Motivating Students About Climate Change

Written By: Yvette Tyler

Motivating Students About Climate Change

Buying into anything in today’s world can be a hard task. Considering the way technology has changed our relationship with information, students can have trouble deciphering the difference between what’s true and what isn’t.  This can be a challenge when it comes to getting students to understand and believe in the impacts of climate change. Students who have traveled the world on school or family trips may possess the ability to buy in much easier than a student who has not traveled. Therefore, I have found that it’s up to me to find engaging, creative, inquiry-based ways to create lessons that all students can connect with.

First, I open my lesson with a powerful introduction or hook. To reach all learning styles, it must be visually appealing and include sound.  Students must be able to feel it, and perhaps even taste it!  For example, if I am teaching about snow in an area that has never experienced snow, I would fill my classroom with thousands of cotton balls to make the classroom appear to be snowed in. This will set the tone and grab students’ attention immediately, allowing them to become a part of the snowstorm and hopefully buy into the lesson. To teach students about how snow melts I would give each student a cup of ice cubes and have them listen as the ice melts, then, let them drink the water. These sensory activities will stick with students and make them eager to discover what the lesson is about.

Next, I have my students conduct their own inquiry. This is a time in which they would have the autonomy to explore and research any region that has suffered climate change impacts related to snow. Giving students the opportunity to perform their own research allows students to find videos and articles that can give them a real-life connection.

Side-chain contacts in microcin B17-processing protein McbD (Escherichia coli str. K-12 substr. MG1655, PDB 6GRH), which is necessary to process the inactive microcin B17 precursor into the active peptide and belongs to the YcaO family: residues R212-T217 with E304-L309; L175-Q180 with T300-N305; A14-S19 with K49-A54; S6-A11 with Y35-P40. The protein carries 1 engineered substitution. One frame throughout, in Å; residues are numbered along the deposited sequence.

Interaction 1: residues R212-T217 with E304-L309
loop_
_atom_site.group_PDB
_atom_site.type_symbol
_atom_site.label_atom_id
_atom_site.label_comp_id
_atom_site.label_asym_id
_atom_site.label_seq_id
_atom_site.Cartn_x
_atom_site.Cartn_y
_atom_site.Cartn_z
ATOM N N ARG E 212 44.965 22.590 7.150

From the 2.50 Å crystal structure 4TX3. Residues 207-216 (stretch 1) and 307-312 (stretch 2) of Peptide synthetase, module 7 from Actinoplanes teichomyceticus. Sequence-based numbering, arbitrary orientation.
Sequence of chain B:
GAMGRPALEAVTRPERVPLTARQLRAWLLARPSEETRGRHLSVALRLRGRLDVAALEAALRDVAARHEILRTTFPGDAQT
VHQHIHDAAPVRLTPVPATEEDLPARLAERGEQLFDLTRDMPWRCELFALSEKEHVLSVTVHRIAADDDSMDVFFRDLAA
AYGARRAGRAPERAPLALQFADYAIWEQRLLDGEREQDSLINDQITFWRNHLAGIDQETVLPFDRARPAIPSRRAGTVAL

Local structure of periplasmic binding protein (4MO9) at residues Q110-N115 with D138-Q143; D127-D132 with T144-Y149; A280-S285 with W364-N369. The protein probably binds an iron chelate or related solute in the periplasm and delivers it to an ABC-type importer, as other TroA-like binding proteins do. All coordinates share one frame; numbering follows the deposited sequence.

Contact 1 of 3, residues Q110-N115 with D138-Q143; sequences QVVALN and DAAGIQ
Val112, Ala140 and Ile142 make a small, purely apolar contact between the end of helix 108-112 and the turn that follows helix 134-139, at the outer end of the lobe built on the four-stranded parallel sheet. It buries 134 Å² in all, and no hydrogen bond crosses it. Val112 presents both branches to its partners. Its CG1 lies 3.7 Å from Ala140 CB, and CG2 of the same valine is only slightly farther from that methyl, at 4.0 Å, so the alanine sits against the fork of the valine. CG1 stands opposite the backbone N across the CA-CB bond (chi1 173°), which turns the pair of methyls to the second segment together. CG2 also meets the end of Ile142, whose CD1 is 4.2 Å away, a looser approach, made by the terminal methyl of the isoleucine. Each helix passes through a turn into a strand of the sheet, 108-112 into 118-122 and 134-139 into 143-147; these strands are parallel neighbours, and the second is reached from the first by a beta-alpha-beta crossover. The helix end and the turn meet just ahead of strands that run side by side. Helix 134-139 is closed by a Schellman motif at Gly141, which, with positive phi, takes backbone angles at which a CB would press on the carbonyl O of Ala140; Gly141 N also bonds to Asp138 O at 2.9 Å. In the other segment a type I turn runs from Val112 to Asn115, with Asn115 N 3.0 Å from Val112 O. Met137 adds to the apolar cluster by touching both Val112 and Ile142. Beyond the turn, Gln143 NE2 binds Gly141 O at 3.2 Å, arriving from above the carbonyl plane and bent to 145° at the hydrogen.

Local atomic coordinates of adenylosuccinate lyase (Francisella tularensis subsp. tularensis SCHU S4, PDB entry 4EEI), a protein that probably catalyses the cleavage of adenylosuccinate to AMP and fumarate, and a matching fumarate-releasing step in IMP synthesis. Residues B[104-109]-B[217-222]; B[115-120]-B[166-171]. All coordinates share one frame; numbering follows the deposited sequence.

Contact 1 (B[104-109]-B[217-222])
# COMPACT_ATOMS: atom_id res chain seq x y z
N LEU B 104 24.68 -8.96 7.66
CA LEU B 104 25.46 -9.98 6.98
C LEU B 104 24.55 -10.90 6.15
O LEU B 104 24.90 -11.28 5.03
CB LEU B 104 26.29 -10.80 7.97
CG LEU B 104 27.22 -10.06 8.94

Lastly, I reach out to teachers in areas where snow has been impacted by rising global temperatures and create a pen pal system among our students. This encourages students to start a dialogue through letters and pictures giving both groups of students the ability to learn about the impacts of climate change in their respective regions. When my students are given the chance to write about the effects of climate change in their own region, they are more likely to notice the changes around them and make connections that they may not have made if they weren’t writing to students in another region!

I feel that the above strategies can help teachers get students to buy into climate change lessons even if their students have not experienced the specific climate impacts featured in the lesson firsthand. 

Yvette Brooks Tyler

Author

Yvette Brooks Tyler was born in Church Point, Louisiana. She earned a Masters of Art in Teaching from SUNY Potsdam and Bachelors Degree from University of Louisiana at Lafayette. She works as a middle school teacher, a freelance writer, director, and producer. She lives between Church Point and New Orleans , Louisiana.